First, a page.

Pearl D. Wilson
Utah History Encyclopedia, 1994
Nephi is located at the mouth of Salt Creek Canyon; the north peak of Mount Nebo is to the northeast and the Red Cliffs are to the southeast. The city covers an area of approximately four square miles.
As with most settlements in Utah, Nephi’s founders were Mormons, and the name of the town came from The Book of Mormon. In the summer of 1851 Joseph L. Haywood and Jesse W. Fox, the territorial surveyor, were instructed by church leaders to lay out the town of Salt Creek, so named for the local salty stream. Haywood served as civic and spiritual leader in the area for three years. The settlers immediately began to clear ground and build homes. They also started schools for their children. Nephi boasted the third high school (and the first rural one) in the state in 1894. In 1879 a Presbyterian school was opened and later a Methodist school.
Nephi was known for some years as Salt Creek. However, early church records refer to it as the Nephi Branch and some government records also called it Nephi. Until 22 May 1882 mail to the town was addressed to the Salt Creek post office. Nephi was incorporated in 1889, and on 16 January 1882 an act by the governor and the legislature of the territory was approved, making Nephi the county seat of Juab County.
Agriculture was the first industry. Farming and livestock have always been important in the Nephi area. The settlers traced the source of the salt in the creek to a cave in the canyon east of town and they then began to mine it. This soon became a flourishing local industry, with salt traded to people as far away as St. George in exchange for food and clothing. In 1893 the Nebo Salt Manufacturing Company was organized. However, it eventually became unprofitable to compete with the larger companies on the shores of the Great Salt Lake, and 1925 marked the end of the local industry.
Milling was another local industry with Zimra H. Baxter, George W. Bradley, and Abraham Boswell building a grist mill. Later more mills were built and modernized, and Nephi’s Gem and Snowflake flour became known throughout most of Utah. In 1917 R. C. and Robert Winn built a mill which was later purchased by the Hermanson family. In June 1991 it was destroyed by fire with a loss of more than $20,000 worth of inventory; however, the California partners who now own it are planning to rebuild.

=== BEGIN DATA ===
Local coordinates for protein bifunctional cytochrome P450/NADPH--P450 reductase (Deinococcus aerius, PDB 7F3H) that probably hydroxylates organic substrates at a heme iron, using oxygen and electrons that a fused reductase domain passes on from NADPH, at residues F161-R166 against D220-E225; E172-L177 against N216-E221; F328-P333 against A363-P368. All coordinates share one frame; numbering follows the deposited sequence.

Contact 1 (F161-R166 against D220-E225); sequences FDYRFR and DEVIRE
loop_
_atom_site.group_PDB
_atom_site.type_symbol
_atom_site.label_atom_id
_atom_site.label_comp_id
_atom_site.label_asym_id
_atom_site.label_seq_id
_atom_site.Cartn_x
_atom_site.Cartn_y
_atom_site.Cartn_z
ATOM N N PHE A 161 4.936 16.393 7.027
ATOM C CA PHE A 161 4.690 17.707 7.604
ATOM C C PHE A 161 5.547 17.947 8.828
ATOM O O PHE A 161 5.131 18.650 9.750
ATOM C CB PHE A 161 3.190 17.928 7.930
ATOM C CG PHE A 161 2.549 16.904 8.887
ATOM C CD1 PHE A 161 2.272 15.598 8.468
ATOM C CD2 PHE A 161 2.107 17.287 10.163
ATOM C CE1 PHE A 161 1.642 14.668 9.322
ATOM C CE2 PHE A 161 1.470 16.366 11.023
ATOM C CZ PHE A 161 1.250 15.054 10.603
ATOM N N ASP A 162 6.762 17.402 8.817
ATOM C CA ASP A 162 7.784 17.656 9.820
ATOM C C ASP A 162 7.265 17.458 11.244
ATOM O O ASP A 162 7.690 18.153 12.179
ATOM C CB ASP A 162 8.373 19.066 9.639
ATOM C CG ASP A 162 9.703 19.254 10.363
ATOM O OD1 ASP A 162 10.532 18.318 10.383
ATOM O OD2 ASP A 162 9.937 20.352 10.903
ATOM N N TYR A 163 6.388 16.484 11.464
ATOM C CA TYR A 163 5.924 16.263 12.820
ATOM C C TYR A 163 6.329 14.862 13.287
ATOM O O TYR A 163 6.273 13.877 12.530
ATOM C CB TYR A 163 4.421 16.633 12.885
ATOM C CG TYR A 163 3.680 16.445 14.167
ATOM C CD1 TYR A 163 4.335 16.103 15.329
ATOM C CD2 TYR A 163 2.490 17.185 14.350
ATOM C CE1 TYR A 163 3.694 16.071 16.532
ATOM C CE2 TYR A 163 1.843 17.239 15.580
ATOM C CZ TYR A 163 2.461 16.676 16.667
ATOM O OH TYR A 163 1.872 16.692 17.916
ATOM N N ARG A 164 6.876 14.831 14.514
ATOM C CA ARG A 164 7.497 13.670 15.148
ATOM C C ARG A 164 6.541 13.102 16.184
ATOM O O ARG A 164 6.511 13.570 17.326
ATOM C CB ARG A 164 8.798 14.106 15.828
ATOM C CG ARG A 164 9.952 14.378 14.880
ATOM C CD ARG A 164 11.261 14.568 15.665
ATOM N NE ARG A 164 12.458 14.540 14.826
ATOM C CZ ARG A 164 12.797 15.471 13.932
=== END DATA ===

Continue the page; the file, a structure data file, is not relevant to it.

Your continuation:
When gypsum was found at the mouth of Salt Creek Canyon, plaster was made by grinding it between two rocks and cooking the powder. Later a grinding machine was obtained and a waterwheel installed which was powered by water diverted from Salt Creek. In 1889 the Nephi Plaster and Manufacturing Company was incorporated and the first mill was constructed. It survived two fires in the early 1900s and flourished to become the major employer in Nephi.
On 3 May 1879 the railroad came to Nephi, and in 1880 the Sanpete Valley Railroad was built from Wales to Nephi for the purpose of hauling coal from the mines. This helped make Nephi a business center and greatly improved the local economy.
The business district on Main Street grew rapidly, and during the late nineteenth century there were restaurants, mercantile stores, hotels, clothing stores, a tailor, a furniture store, two millinery stores, two barber shops, and several other establishments. At this time, because of the number of businesses, Nephi was frequently referred to as “Little Chicago.”
Early in 1900 the main railroad line was moved west to Lynndyl and Delta. This resulted in some changes, but the people generally adjusted and other industries appeared to supplement the economy. In 1930 Nephi Poultry, Inc., which was affiliated with the Utah Poultry Association, was formed and employed a number of locals. The Nephi Processing Plant was organized in July 1945 to process turkey meat. In 1947 the Juab Valley Feed Company was organized; in 1958 it was purchased by Utah Poultry.
In June 1948 Termoid Western was dedicated and opened for inspection. The company manufactured rubber conveyor and transmission belting; molded types of industrial hose for oil fields, automotive fan belts, mechanical rubber products, and tank lining. By 1956–57 gross sales reached over six million dollars and it employed about 300 people. During the past thirty years the company has had multiple changes. It has closed and reopened, has changed owners several times, and is now operating as N.R.P.-Jones. It currently employs about 145 people.
Unfortunately, with the general ease and availability of transportation to larger urban areas, Nephi’s Main Street business district has somewhat declined, as is the case with many rural areas in Utah. Nevertheless, Nephi’s population reached its largest numbers in 1980, 3,285 residents, and continued to grow throughout the decade to 3,515 in 1990. Students attend the Nephi Elementary School and the Juab Middle and High School which share a building completed in 1980. The city hosts the annual Ute Stampede Rodeo, first held in 1936. The population is predominantly LDS with members attending seven wards in two stakes.
See: Keith N. Worthington, Sadi Greenhalgh, and Fred J. Chapman, They Left a Record: A Comprehensive History of Nephi, Utah (1979); and Alice P. McCune, History of Juab County (1947).